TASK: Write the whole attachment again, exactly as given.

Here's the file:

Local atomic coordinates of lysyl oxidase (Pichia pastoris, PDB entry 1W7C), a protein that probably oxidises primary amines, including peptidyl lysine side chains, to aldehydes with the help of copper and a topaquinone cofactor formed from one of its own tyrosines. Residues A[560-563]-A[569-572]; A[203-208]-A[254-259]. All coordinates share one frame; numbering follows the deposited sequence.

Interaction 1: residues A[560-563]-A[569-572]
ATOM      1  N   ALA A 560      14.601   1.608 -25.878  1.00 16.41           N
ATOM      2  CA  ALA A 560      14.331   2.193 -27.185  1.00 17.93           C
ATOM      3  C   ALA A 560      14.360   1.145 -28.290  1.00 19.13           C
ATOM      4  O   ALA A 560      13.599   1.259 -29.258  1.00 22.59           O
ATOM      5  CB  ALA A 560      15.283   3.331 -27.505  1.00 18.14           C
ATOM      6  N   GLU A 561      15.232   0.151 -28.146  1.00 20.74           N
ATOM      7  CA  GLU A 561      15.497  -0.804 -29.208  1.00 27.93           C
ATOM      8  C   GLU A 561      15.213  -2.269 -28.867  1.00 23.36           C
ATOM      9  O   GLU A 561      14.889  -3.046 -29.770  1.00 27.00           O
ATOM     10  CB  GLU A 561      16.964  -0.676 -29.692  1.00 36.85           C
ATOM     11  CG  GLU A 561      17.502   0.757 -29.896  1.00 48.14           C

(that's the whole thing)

Local atomic coordinates of lysyl oxidase (Pichia pastoris, PDB entry 1W7C), a protein that probably oxidises primary amines, including peptidyl lysine side chains, to aldehydes with the help of copper and a topaquinone cofactor formed from one of its own tyrosines. Residues A[560-563]-A[569-572]; A[203-208]-A[254-259]. All coordinates share one frame; numbering follows the deposited sequence.

Interaction 1: residues A[560-563]-A[569-572]
ATOM      1  N   ALA A 560      14.601   1.608 -25.878  1.00 16.41           N
ATOM      2  CA  ALA A 560      14.331   2.193 -27.185  1.00 17.93           C
ATOM      3  C   ALA A 560      14.360   1.145 -28.290  1.00 19.13           C
ATOM      4  O   ALA A 560      13.599   1.259 -29.258  1.00 22.59           O
ATOM      5  CB  ALA A 560      15.283   3.331 -27.505  1.00 18.14           C
ATOM      6  N   GLU A 561      15.232   0.151 -28.146  1.00 20.74           N
ATOM      7  CA  GLU A 561      15.497  -0.804 -29.208  1.00 27.93           C
ATOM      8  C   GLU A 561      15.213  -2.269 -28.867  1.00 23.36           C
ATOM      9  O   GLU A 561      14.889  -3.046 -29.770  1.00 27.00           O
ATOM     10  CB  GLU A 561      16.964  -0.676 -29.692  1.00 36.85           C
ATOM     11  CG  GLU A 561      17.502   0.757 -29.896  1.00 48.14           C